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Conceptualizing Emerging
Adulthood: Inspecting the
Emperors New Clothes?
Leo B. Hendry and Marion Kloep
University of Glamorgan


Arnetts concept of emerging adulthood is critically examined by reviewing and evaluating

elements of its theoretical framework and by referring to
relevant empirical studies, which support the major arguments presented. Several limitations to Arnetts model are
found and an alternative perspective is offered that might
complement his stage theory and provide a stronger
theoretical baseline for future research.

KEYWORDSdevelopmental theories; adolescence; transitions; emerging adulthood; lifespan development; stage

theories; social class

Academics worldwide have congratulated Arnett (2000, 2006)

for focusing over the last decade or so on a previously underresearched phase of the life span. Societal and economic
changes and shifts inspired him to ask what these forces meant
to the transition from adolescence to adulthood. Arguably, this
theory has been hailed by some as the most important
theoretical contribution to developmental psychology in the
past 10 years (Gibbons & Ashdown, 2006).
Nevertheless, in this article, we want to play the part of the
little boy in Hans Christian Andersens story who points out the
Emperors lack of clothes, because in our view, his ideas on
this period of transition contain several limitations, which
should be addressed if future research is to advance on firmer
theoretical grounds. To examine these points, we concentrate on
the following issues:
1. The configuration of adolescence, early adulthood, and
Correspondence concerning this article should be addressed to Leo B.
Hendry, Centre for Lifespan Research, Department of Psychology,
University of Glamorgan, Wales, UK; e-mail: lhendry@glam.ac.uk.


2. Retrospect and prospect: Do we really need the term?

3. Is emerging adulthood experienced positively or negatively
by most young people?
4. Is emerging adulthood good for society?

Arnett (2004) is right in suggesting that the transition to

adulthood has become increasingly prolonged as a result of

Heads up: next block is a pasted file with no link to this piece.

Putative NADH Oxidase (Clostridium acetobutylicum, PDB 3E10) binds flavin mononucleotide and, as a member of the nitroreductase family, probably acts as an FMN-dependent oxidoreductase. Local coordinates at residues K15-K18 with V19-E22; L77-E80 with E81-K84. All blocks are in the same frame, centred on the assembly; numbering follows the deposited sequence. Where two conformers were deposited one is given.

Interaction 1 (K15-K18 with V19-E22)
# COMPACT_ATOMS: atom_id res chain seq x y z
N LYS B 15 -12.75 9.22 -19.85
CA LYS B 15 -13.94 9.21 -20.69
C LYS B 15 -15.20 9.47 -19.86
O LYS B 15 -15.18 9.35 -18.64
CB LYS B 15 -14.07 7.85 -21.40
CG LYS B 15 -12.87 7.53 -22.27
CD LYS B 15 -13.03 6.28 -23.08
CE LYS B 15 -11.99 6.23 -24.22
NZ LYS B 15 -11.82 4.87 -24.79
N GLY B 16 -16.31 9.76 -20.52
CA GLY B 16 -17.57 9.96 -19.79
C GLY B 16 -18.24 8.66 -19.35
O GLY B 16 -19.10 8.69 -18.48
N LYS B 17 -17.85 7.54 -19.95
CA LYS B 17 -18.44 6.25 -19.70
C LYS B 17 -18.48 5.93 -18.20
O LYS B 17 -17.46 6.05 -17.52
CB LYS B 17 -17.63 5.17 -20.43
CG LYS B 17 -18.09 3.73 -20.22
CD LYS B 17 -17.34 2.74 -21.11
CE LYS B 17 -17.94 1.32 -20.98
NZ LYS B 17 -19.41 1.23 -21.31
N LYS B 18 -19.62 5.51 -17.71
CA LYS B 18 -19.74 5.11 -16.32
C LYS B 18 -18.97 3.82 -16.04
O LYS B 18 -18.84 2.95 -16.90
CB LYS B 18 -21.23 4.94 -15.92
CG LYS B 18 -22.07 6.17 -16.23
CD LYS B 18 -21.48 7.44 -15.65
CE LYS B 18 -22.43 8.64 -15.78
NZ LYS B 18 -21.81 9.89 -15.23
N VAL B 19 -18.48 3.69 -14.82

economic changes, with many young people staying in education longer, marrying later, and having their first child later than
in the past and that in present day society, it is difficult to
determine when adolescence ends and adulthood begins.
However, he is not the first to make this observation:
The distinction between youth status and adult status is gradually
blurring: Over the last fifteen years, the behavioural differences
between youth and adults have drastically diminished. In a growing number of life spheres (sexuality, political behaviour, etc.)
young people behave like adults or claim the same rights as adults.
(Buchmann, 1989, p. 85)

What is new in Arnetts theory is the proposal of a new stage in

human development, distinct from adolescence and adulthood,
overlapping with both stages (Arnett, 2007; see Figure 1).
We do not agree with this model for several reasons. First,
Arnett suggests that adulthood (however defined) is fully
attained at a certain stage, though there is wide agreement
among psychologists that development is domain specific and
demonstrates plasticity (e.g., Baltes, 1987, 1997). Thus, not all
areas of human functioning are affected to the same degree, in
the same direction, or at the same time. Young people might
reach adult status early in some domains, later in others, and in
some aspects, never. Further, development is nonlinear and
reversible (Baltes, 1987, 1997). Young people having reached

# 2007, Copyright the Author(s)

Journal compilation # 2007, Society for Research in Child Development

Volume 1Number 2, Pages 7479

Leo B. Hendry and Marion Kloep

well as parents in their sixties and seventies. (Fiske & Chiriboga,

1990, p. 286)




Figure 1. Arnetts conceptualization of emerging adulthood.